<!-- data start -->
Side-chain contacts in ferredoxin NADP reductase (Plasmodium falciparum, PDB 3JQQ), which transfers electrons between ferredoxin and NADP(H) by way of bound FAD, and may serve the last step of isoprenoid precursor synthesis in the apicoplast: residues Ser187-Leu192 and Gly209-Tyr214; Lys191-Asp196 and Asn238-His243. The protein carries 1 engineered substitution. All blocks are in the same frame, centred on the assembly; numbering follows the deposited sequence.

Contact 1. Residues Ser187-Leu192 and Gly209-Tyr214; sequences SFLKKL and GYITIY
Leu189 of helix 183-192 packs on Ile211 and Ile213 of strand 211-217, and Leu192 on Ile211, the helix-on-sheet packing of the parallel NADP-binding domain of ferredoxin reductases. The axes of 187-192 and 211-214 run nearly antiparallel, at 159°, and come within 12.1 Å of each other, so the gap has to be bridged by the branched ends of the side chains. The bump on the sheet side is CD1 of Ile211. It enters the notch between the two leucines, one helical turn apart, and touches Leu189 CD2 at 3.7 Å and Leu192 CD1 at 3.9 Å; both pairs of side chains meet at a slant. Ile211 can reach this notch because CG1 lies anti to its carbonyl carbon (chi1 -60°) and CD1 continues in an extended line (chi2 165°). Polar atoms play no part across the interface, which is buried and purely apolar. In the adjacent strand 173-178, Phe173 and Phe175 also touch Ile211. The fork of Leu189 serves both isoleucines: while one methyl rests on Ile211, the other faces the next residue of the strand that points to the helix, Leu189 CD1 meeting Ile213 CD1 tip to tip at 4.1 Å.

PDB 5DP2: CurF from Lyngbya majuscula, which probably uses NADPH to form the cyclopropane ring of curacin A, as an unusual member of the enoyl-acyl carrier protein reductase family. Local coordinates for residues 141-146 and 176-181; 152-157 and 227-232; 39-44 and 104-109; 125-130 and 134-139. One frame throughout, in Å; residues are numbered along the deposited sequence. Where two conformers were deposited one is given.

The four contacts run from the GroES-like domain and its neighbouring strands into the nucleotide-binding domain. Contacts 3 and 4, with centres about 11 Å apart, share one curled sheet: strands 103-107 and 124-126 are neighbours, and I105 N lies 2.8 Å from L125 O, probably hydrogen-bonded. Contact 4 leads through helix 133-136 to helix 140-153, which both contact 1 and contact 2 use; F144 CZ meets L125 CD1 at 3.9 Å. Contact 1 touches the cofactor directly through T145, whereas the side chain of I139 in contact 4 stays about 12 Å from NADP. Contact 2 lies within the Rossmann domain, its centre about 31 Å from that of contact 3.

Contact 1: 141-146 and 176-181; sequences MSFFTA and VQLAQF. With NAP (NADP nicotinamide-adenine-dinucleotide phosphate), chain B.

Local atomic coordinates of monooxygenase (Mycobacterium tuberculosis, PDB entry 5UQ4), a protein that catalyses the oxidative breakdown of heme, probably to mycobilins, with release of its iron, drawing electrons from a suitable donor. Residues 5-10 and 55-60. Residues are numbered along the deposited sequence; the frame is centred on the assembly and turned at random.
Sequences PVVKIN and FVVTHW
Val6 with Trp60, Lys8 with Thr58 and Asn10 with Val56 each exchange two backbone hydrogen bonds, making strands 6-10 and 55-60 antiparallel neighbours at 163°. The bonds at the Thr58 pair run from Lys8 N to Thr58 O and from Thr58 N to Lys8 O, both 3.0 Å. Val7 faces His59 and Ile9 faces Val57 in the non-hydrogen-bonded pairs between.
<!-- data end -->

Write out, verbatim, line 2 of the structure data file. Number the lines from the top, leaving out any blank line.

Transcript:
Contact 1. Residues Ser187-Leu192 and Gly209-Tyr214; sequences SFLKKL and GYITIY